Saudi Arabia's powerful Crown Prince Mohammed bin Salman has been appointed prime minister - a post that is traditionally held by the king.
The 37-year-old son of King Salman bin Abdulaziz, 86, is already seen the de facto ruler of the oil-rich Gulf state.
A royal decree announcing his promotion from deputy PM and defence minister cited an exception to the Basic Law.
An official told Reuters news agency the move was in line with the king's previous delegation of duties to him.
"The crown prince... already supervises the main executive bodies of the state on a daily basis, and his new role as prime minister is within that context," the official said.
Ali Shihabi, a Saudi analyst close to the royal court, tweeted that Mohammed bin Salman's promotion "formalises his actual role and eliminated previous protocol issues of seniority with other heads of government", adding: "He ranks now as a head of government de jure, not just de facto".
The king, who has been admitted to hospital twice this year, will continue to chair the cabinet meetings he attends.
The decree named another of his sons, Prince Khalid bin Salman, as the new defence minister. A third, Prince Abdulaziz bin Salman, remains in the key role of energy minister in the world's biggest oil exporter.
In terms of protocol, this is a significant move that further cements the generational handover of power from the frail and ageing King Salman to his favoured son. In practical terms, though, this changes little.
The post of prime minister is largely symbolic in a country where all the reins of power already rest with the senior members of the ruling Al Saud family. Power is centred on the royal court and specifically in the hands of Mohammed Bin Salman. Since becoming defence minister in 2015 and then crown prince in 2017, "MBS" as he is known, has shown a ruthless political canniness.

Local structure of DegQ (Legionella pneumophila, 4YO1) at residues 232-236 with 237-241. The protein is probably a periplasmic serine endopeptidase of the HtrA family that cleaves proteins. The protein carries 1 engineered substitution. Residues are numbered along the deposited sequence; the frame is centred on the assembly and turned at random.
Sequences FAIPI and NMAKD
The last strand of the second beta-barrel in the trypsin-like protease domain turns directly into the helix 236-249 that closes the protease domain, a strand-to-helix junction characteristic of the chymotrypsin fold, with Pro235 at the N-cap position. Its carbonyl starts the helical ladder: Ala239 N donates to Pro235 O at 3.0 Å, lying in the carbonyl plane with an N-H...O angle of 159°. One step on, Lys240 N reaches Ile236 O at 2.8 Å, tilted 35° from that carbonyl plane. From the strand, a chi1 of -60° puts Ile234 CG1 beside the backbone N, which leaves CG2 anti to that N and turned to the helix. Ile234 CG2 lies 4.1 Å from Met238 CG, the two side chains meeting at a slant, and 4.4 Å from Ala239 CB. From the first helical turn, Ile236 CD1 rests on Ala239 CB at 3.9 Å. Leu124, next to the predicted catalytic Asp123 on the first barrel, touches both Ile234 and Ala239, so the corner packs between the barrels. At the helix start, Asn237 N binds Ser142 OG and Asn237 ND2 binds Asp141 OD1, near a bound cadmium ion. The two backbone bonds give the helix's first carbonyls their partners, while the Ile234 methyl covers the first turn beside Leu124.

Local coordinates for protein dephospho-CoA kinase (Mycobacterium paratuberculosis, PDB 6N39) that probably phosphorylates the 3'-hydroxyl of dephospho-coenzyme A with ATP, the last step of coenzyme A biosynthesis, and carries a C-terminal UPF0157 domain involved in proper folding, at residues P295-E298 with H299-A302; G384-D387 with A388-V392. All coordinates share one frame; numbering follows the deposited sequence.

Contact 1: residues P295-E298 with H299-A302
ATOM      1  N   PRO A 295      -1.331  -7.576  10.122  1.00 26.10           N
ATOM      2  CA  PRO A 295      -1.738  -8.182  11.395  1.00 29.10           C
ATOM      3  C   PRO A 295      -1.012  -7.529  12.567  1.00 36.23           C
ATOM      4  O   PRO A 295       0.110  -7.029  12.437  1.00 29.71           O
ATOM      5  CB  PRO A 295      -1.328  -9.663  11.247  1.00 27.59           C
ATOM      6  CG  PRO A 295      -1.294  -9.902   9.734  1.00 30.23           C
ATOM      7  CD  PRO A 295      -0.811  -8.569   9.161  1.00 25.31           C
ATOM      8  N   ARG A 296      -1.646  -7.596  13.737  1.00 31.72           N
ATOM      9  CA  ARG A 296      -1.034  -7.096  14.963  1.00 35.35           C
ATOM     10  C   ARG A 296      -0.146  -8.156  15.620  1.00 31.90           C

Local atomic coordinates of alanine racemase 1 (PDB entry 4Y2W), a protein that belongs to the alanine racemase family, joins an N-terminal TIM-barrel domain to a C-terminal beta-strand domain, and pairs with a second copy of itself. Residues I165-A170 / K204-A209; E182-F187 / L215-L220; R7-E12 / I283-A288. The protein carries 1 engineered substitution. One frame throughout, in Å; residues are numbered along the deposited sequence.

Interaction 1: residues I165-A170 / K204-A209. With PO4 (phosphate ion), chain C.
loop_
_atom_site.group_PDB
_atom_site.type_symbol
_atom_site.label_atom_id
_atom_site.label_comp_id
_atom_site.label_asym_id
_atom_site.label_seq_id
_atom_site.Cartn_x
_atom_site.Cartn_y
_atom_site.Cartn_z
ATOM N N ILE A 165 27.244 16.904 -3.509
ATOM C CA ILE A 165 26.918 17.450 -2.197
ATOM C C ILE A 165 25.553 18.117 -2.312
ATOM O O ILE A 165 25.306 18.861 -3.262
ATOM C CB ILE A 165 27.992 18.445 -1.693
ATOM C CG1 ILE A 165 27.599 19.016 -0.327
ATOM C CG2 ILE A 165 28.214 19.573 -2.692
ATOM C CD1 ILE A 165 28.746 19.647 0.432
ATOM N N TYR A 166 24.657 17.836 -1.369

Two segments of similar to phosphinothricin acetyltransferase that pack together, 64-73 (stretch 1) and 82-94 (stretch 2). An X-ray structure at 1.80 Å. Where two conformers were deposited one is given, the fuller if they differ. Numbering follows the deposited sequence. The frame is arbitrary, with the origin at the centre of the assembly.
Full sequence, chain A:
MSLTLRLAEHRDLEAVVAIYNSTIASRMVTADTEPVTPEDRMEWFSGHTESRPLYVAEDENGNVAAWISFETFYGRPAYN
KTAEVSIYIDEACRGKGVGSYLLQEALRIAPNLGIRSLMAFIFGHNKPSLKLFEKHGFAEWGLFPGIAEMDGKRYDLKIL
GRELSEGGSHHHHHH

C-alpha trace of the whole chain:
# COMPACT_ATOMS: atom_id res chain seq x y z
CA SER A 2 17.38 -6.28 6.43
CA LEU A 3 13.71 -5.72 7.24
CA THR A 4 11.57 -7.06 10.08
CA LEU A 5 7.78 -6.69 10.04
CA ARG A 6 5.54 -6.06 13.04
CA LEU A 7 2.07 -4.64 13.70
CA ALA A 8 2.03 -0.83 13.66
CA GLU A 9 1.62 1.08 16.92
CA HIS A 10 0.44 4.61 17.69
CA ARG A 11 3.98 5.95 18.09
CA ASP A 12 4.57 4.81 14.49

With his father's blessing, he first placed all the centres of power under his control, namely the National Guard, the interior ministry and the armed forces. He then systematically removed any possible challengers to his rule, both royal and non-royal, including the man America expected to be next in line to the throne: former crown prince Mohammed Bin Nayef, who has spent his recent years effectively under house arrest.
Mohammed bin Salman has won plaudits for some of the social and economic reforms he has overseen in the conservative Gulf kingdom, including lifting the ban on women driving and seeking to diversify the economy away from oil.
But he has also been heavily criticised for pursuing a war in Yemen that has caused a humanitarian catastrophe and for cracking down on dissent, with hefty prison sentences handed down even for critical social media posts.
The prince's international reputation suffered significant damage after the Saudi journalist Jamal Khashoggi, a prominent critic of his policies, was killed by Saudi agents at the Saudi consulate in Istanbul in 2018. US intelligence agencies concluded that he had approved an operation to capture or kill Khashoggi, but he denied any involvement.
A surge in global oil prices triggered by Russia's invasion of Ukraine has seen the prince re-embraced by Western leaders in recent months, with US President Joe Biden visiting him in Jeddah in July despite having once vowed to make Saudi Arabia "the pariah that they are" over Khashoggi's murder.